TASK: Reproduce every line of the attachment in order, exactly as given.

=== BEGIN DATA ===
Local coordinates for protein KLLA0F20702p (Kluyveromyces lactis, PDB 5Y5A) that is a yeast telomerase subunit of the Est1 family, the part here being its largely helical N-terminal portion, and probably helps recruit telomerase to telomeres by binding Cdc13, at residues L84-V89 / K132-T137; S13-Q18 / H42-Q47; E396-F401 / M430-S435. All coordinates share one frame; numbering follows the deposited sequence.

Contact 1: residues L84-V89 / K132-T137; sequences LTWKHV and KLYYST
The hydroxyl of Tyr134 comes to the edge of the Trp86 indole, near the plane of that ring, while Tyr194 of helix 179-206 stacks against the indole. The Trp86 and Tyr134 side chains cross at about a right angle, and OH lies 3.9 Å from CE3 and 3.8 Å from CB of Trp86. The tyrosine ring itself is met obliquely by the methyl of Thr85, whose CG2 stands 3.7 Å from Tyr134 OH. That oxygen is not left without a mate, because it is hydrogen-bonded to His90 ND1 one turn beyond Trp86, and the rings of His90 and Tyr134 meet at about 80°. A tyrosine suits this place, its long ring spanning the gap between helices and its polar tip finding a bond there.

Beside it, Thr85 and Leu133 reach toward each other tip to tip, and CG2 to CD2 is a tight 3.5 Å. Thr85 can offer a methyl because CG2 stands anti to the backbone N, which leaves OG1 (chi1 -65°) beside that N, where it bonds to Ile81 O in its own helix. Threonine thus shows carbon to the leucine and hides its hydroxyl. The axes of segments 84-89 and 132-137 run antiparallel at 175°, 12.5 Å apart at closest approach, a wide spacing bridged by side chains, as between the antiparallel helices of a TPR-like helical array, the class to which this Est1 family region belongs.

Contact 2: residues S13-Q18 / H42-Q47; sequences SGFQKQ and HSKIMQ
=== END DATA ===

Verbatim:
Local coordinates for protein KLLA0F20702p (Kluyveromyces lactis, PDB 5Y5A) that is a yeast telomerase subunit of the Est1 family, the part here being its largely helical N-terminal portion, and probably helps recruit telomerase to telomeres by binding Cdc13, at residues L84-V89 / K132-T137; S13-Q18 / H42-Q47; E396-F401 / M430-S435. All coordinates share one frame; numbering follows the deposited sequence.

Contact 1: residues L84-V89 / K132-T137; sequences LTWKHV and KLYYST
The hydroxyl of Tyr134 comes to the edge of the Trp86 indole, near the plane of that ring, while Tyr194 of helix 179-206 stacks against the indole. The Trp86 and Tyr134 side chains cross at about a right angle, and OH lies 3.9 Å from CE3 and 3.8 Å from CB of Trp86. The tyrosine ring itself is met obliquely by the methyl of Thr85, whose CG2 stands 3.7 Å from Tyr134 OH. That oxygen is not left without a mate, because it is hydrogen-bonded to His90 ND1 one turn beyond Trp86, and the rings of His90 and Tyr134 meet at about 80°. A tyrosine suits this place, its long ring spanning the gap between helices and its polar tip finding a bond there.

Beside it, Thr85 and Leu133 reach toward each other tip to tip, and CG2 to CD2 is a tight 3.5 Å. Thr85 can offer a methyl because CG2 stands anti to the backbone N, which leaves OG1 (chi1 -65°) beside that N, where it bonds to Ile81 O in its own helix. Threonine thus shows carbon to the leucine and hides its hydroxyl. The axes of segments 84-89 and 132-137 run antiparallel at 175°, 12.5 Å apart at closest approach, a wide spacing bridged by side chains, as between the antiparallel helices of a TPR-like helical array, the class to which this Est1 family region belongs.

Contact 2: residues S13-Q18 / H42-Q47; sequences SGFQKQ and HSKIMQ